Fecal microbiota transplantation for people living with HIV: A scoping review


The aim of this scoping review was to determine the characteristics of studies evaluating fecal microbiota transplantation (FMT), as well as its effects and safety as a therapeutic intervention for people living with human immunodeficiency virus (HIV). We conducted a scoping review following the methodology of the Joanna Briggs Institute. We searched the following databases: PubMed, Web of Science, Scopus, Embase, Cochrane Library, and Medline until September 19, 2021. Studies that used FMT in people living with HIV and explored its effects on the health of these people were included. Two randomized and 2 uncontrolled clinical trials with a total of 55 participants were included. Participants were well-controlled HIV-infected people. Regarding microbiota changes, three studies found significant post-FMT increases in FusobacteriumPrevotella, α-diversity, Chao index, and/or Shannon index, and/or decreases in Bacteroides. Regarding markers of intestinal damage, one study found a decrease in intestinal fatty acid binding protein post-FMT, and another study found an increase in zonulin. Other outcomes evaluated by the studies were as follows: markers of immune and inflammatory activation, markers of immunocompetence (CD4+, and CD8+ T lymphocytes), and HIV viral load; however, none showed significant changes. Clinical outcomes were not evaluated by these studies. Regarding the safety of FMT, only mild adverse events were appreciated. No serious adverse event was reported. The clinical evidence for FMT in people living with HIV is sparse. FMT appears to have good tolerability and, no serious adverse event has been reported so far. Further clinical trials and evaluation of clinically important biomedical outcomes for FMT in people living with HIV are needed.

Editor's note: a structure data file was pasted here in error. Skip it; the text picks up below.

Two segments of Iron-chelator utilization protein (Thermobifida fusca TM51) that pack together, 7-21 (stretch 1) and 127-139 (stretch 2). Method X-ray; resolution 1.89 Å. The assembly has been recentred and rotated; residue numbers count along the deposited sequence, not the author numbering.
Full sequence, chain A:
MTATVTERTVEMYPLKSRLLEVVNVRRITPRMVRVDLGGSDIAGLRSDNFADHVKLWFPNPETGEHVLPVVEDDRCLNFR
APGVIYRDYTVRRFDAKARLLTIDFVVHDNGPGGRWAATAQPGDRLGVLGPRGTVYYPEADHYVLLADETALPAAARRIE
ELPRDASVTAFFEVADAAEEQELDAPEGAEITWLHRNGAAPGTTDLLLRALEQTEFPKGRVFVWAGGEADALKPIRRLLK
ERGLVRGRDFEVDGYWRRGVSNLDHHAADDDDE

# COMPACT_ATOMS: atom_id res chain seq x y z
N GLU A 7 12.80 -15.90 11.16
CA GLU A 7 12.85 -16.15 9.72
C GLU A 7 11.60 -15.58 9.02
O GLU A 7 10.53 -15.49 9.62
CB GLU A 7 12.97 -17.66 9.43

Caira-Chuquineyra B, Fernandez-Guzman D, Soriano-Moreno DR, Fernandez-Morales J, Flores-Lovon K, Medina-Ramirez SA, Gonzales-Uribe AG, Pelayo-Luis IP, Gonzales-Zamora JA, Huaringa-Marcelo J




  • Population(s)
    • General HIV+ population
  • Prevention, Engagement and Care Cascade
    • Engagement and Care Cascade
  • Engagement and Care Cascade
    • Treatment


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